We spent two nights in Arrowtown, set at a welcome distance from the summer crowds of nearby Queenstown and a place that benefits from a proper nosey. Retaining its gold rush charm, the main street is a cluster of heritage-style shops and restaurants, merging with a tree-lined avenue of original miners’ cottages. A horse was tethered outside the pub where a jazz band had people on their feet and dancing in the beer garden. Surrounded by all this it was easy to imagine the lives of families who’d emigrated here to make their fortune panning the Arrow River for gold. New Zealand may not have seen the rise and fall of empires, or had the likes of Shakespeare walk its streets, but our country has an intrepid history all its own, something I was only now beginning to appreciate.
My favourite curiosity of all was Fleur’s Place, a seafood shack lovingly installed on the Moeraki harbourside by chef Fleur Sullivan. We arrived for dinner, the evening sun glinting off the ocean as gulls twirled above the ramshackle restaurant built from marvellous bits and bobs - old doors, pieces of boat, a spiral staircase rescued from a demolished hotel. We tucked into freshly grilled hoki and monkfish, while all around us the walls were covered in Sharpie scrawls from previous diners, love notes to a good meal. And then there was Fleur, with a cloud of white hair and a greenstone hung about her neck who, despite being in her seventies, was hustling through the restaurant with a steel tray of fish. Stopping for a chat, she told us how the ample supply of local food motivated her to open the restaurant in 2002. “I’d go out on the boats and see how much went to waste - they’d chuck the fish heads overboard. And I thought, that would make a bloody good stock!” Next thing I knew Fleur was tugging on my arm and mum and I were encouraged to come ogle another diner’s fish supper. “This bream was caught about two hours ago,” she announced, clearly as delighted as we were. Here was a woman who appreciated what was right on her doorstep. New life mantra: be more like Fleur.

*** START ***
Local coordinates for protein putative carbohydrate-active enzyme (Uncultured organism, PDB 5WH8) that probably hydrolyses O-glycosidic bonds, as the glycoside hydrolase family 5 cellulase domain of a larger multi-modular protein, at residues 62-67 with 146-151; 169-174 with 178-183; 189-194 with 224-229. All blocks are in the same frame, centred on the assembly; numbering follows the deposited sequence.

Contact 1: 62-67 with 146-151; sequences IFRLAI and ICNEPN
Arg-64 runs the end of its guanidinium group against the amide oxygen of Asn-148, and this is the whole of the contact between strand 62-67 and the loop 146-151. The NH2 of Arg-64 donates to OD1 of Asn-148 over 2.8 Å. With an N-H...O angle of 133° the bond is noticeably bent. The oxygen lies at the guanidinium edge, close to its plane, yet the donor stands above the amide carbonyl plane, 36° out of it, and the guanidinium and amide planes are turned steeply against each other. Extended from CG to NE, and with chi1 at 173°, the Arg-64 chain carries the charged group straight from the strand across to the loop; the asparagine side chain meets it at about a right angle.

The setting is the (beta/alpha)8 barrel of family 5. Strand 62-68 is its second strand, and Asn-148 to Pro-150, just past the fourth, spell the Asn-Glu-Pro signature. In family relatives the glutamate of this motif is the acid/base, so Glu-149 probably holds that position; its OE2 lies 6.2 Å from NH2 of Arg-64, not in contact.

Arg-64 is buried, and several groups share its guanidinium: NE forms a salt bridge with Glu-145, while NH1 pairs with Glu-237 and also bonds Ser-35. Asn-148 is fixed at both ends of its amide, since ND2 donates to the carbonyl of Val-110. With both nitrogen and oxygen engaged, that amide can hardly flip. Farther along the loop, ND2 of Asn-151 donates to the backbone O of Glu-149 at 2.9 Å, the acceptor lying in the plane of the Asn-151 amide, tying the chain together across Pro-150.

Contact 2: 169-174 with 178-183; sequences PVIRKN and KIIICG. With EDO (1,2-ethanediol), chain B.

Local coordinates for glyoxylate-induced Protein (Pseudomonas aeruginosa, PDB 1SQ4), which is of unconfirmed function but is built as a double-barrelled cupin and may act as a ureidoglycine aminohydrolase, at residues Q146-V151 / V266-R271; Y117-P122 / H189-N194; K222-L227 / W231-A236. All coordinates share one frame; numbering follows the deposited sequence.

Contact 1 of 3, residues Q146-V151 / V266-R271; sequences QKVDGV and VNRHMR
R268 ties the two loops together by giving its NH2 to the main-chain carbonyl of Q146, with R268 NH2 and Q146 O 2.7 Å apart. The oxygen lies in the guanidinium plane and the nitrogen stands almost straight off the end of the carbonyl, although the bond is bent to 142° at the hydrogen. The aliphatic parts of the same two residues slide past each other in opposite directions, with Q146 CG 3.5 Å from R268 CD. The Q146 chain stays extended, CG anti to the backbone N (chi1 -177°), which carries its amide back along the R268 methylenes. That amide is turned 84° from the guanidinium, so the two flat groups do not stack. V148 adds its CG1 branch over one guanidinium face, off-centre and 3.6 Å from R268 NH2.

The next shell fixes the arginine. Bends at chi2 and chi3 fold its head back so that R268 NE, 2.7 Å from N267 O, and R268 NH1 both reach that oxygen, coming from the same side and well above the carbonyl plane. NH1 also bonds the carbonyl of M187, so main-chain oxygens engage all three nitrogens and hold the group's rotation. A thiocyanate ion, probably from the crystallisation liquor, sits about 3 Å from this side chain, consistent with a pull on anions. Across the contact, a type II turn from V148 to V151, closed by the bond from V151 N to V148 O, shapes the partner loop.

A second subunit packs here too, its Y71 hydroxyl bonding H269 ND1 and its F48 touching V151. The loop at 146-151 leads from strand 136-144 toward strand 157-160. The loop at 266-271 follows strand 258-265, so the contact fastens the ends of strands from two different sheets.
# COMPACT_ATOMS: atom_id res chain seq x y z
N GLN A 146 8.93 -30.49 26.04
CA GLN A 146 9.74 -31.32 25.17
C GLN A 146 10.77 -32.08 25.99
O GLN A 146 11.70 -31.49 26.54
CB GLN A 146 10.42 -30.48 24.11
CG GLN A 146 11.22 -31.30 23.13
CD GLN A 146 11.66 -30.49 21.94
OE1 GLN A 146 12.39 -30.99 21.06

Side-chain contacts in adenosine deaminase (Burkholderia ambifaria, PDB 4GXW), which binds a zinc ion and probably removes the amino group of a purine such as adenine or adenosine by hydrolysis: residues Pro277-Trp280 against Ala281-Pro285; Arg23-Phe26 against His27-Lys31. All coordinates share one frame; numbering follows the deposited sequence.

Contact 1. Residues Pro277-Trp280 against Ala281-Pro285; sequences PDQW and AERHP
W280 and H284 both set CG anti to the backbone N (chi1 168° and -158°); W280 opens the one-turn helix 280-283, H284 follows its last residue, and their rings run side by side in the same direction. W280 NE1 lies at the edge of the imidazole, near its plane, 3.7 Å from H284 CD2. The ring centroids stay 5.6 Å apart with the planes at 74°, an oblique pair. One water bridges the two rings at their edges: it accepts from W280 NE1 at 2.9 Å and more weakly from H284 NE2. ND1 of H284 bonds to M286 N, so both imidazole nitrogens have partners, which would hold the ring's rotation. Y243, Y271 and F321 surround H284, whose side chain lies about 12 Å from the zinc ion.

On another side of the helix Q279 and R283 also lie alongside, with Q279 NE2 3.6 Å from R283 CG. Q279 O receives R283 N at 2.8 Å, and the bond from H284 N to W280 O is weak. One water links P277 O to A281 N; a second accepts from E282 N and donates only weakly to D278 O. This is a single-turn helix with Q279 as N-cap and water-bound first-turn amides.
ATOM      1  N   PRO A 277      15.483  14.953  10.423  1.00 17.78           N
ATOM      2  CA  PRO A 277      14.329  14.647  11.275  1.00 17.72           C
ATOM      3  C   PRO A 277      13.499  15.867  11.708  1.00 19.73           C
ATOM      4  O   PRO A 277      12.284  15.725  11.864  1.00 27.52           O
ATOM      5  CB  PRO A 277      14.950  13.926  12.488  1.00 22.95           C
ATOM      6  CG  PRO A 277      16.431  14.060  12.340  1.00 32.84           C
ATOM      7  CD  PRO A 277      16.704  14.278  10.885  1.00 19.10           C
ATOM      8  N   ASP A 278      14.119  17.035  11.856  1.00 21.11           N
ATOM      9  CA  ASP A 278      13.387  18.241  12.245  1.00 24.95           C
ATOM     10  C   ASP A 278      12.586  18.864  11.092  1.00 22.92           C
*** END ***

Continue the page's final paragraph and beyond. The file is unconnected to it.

We had arrived in lake country, passing Lake Aviemore, where ‘freedom campers’ congregated in their laundry-draped campervans, then the eye-wateringly blue Lake Pukaki, and Lake Benmore, with its colossal hydropower dam. Punctuating all this water are the Clay Cliffs, found just outside of Omarama. Five dollars in an honesty box beside the gate grants entry to what looks like the Australian Outback - a dry, arid landscape spiked with huge pinnacles of rock and riddled with walking trails. Then, it was back to blue for the rest of the day, our digs a tiny cabin on the edge of Lake Tekapo alongside the compact tents of committed cycle-tourers. Mum and I sat on the porch, sharing fish and chips with a family of ducks and waiting for nightfall; this place is a UNESCO dark sky reserve, the undiluted darkness a perfect opportunity for stargazing.
The morning brought a palette of colour as we hit the road through trails of lupins, an immigrant wildflower that mottled the roadside with watercolour shades of pink and purple. We were heading for Akaroa, a pretty port that the English and French had competed to claim in 1840. After a long and epic voyage the French arrived to see the British flag up on the hill. They were 48 hours too late. Nevertheless, the town still adopted a little French flavour, as evident in the street names and the boulangeries serving crépes and croque monsieur. From the pier, pint-sized catamarans come and go, taking wildlife-watchers to meet the little native Hector’s dolphins that play in the harbour. Then there’s the uniquely Akaroan The Giant’s House, the home of blue-haired artist Josie Martin, reinvented as a bonkers fantasyland of mosaics - a world of characters she created out of tiles, glass and chipped crockery and which has a je ne sais quoi all its own. Our road trip was meant to end in Kaikoura with a visit to Nin’s Bin, an iconic, retro caravan selling crayfish on the beachfront. But a few weeks before the region was rattled hard by a 7.8-magnitude earthquake, cutting off access roads and heaving up the seabed (decimating the crayfish with it). Here, quakes are a part of life. Kaikoura would rebuild and I would come back. In the meantime, we reset our route to Hanmer Springs, a splendid place to conclude a road trip, as it turns out. Hanmer has been an oasis of geothermal hot springs for more than 150 years and its steamy mineral pools are ideal for soaking weary bones and car-contorted limbs. It seems that with one hand nature may taketh away but it giveth back with the other.
On our last morning we hit the road early, the peaks of the Southern Alps striking against the pale sky. We stopped for fuel and flat whites in Springs Junction, possibly the only place to actually benefit from the earthquake. This little one-horse town was fielding all the rerouted traffic from Kaikoura and local business was booming. As I juggled our takeaway coffees a tattooed truckie smiled and held the cafe door open for me. I felt a long-overdue surge of affection for my little country and its people, grateful it had so warmly welcomed back its prodigal daughter. In Nelson Lakes National Park we made our final scenic stop, at beautiful Lake Rotoiti, where I wandered barefoot to the end of its creaky wooden jetty and felt the sun on my skin. And I finally got it. There really is no place like home. I’d just had to go to the other side of the world and back to get here.